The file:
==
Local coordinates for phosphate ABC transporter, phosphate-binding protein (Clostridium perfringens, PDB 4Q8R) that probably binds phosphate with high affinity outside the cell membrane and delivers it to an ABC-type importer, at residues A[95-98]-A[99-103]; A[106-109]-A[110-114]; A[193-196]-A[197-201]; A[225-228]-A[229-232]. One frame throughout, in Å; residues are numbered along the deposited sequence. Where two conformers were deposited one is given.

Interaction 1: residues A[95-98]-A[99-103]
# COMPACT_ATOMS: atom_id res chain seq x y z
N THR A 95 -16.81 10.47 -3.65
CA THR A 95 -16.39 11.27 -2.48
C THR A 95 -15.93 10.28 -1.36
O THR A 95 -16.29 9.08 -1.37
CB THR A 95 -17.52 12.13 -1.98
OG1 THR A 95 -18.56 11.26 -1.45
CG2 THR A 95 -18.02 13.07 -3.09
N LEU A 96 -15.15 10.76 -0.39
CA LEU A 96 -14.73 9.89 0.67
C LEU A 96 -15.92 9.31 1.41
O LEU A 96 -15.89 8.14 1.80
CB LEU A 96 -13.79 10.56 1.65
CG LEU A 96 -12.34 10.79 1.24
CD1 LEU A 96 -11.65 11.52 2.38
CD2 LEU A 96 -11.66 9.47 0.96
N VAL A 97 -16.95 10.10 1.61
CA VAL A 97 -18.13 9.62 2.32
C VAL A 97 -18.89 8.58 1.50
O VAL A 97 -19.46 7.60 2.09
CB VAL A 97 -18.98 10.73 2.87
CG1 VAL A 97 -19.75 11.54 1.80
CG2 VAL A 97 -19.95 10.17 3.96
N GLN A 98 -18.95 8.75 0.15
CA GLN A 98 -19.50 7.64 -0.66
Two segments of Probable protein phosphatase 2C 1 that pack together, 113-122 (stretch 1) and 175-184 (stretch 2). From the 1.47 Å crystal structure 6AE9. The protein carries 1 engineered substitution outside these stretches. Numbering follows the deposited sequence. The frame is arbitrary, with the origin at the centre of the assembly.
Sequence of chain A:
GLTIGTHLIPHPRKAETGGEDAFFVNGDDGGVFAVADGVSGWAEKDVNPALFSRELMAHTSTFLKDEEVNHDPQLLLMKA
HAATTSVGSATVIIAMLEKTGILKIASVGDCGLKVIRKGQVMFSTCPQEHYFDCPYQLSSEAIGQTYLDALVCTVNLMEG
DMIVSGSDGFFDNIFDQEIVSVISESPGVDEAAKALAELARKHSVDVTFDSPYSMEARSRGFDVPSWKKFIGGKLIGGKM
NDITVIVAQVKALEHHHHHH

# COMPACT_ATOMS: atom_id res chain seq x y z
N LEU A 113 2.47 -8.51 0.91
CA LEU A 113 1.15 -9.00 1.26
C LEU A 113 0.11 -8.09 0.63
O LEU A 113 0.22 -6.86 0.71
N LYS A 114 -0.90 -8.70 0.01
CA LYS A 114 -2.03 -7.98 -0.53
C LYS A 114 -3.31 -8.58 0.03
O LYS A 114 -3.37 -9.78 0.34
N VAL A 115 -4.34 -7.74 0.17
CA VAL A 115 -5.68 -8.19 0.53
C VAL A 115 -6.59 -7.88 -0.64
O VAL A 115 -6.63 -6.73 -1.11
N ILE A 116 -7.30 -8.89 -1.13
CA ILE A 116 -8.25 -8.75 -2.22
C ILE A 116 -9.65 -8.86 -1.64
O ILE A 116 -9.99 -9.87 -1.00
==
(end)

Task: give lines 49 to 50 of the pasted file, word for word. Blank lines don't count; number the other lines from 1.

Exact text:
C ILE A 116 -9.65 -8.86 -1.64
O ILE A 116 -9.99 -9.87 -1.00